My cousin, Jane, introduced me to the movie about 15 years ago or so with a shocked and firey “you’re a drag queen and don’t know HEDWIG!?” Indeed. Not long after my initial viewing of HEDWIG I was asked to be the makeup artist of a production at The Actor’s Theatre of Charlotte starring Billy Ensley, where I became wholly indoctrinated into being a HedHead. A few years later ATC brought the show back starring Scott Ripley (Alice Ripley’s brother), and that pushed me over the 50 show mark. I did see the Broadway show with both Andrew Rannellsand the creator of this magical creature, John Cameron Mitchell. So, 3 productions, 4 Hedwigs, and now it’s my turn.
What made you want to play this part?
The decision to play this part happened long ago, but the opportunity just presented itself recently. 2019 has been a year of trying things that scare me. This role scares me, but in the same way spicy food makes you want more of it, despite the pain. You crave it. I think that all entertainers, to a certain extent, use their craft to help them understand themselves. Hedwig, in a way, uses her show to work through her own hypotheses of life and identity. I think Ellen says it best, “why pay a therapist to talk about your problems, when you can have an audience pay you to talk about your problems?” So, thanks, and enjoy the show! *wink*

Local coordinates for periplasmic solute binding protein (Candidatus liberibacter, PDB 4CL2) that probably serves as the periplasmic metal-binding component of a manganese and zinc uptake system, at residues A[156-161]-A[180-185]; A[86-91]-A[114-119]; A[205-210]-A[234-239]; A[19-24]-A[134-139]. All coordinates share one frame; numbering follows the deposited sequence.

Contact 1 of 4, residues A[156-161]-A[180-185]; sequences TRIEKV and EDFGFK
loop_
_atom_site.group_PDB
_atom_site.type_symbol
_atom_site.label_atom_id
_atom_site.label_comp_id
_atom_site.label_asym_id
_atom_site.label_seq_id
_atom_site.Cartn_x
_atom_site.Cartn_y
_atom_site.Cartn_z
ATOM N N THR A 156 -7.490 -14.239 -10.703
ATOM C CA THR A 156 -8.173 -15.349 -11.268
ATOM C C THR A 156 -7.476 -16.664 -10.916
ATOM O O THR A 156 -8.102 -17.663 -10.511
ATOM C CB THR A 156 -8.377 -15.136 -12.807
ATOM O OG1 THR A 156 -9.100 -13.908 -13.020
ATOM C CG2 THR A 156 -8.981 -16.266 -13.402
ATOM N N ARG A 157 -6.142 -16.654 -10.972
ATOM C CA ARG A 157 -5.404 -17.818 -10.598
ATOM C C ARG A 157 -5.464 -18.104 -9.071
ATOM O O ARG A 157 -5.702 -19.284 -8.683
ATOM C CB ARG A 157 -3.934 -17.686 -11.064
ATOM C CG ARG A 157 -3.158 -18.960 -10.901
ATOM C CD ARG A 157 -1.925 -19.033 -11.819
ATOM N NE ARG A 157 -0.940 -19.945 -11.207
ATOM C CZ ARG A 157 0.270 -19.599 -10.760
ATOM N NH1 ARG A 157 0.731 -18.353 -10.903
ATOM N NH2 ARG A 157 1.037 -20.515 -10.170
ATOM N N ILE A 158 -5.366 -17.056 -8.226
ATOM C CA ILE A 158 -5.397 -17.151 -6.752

Tell us a little about your upstate connections and general background.
“Picture it, Sicily. 1943.” I was born and raised in Greenville, SC. I graduated from JL Mann High and went to the Fine Arts School for voice. I then hopped down the road to Clemson University to become the first person to sign up to study vocal performance in their new Performing Arts degree, while minoring in theatre. While there I played Hysterium in A FUNNY THING HAPPENED ON THE WAY TO THE FORUM, BJ Gibson in 1940’s RADIO HOUR, and numerous community theatre productions around the upstate. While in college I started performing in drag shows, which swiftly moved from hobby to part time job to full time job. I took the interdisciplinary studies from Clemson to take my newly minted drag career to the next level. I now produce and write shows that travel internationally.
This is (if I’m counting right) your fourth year performing your cabaret show in Puerto Vallarta. What keeps bring you back there?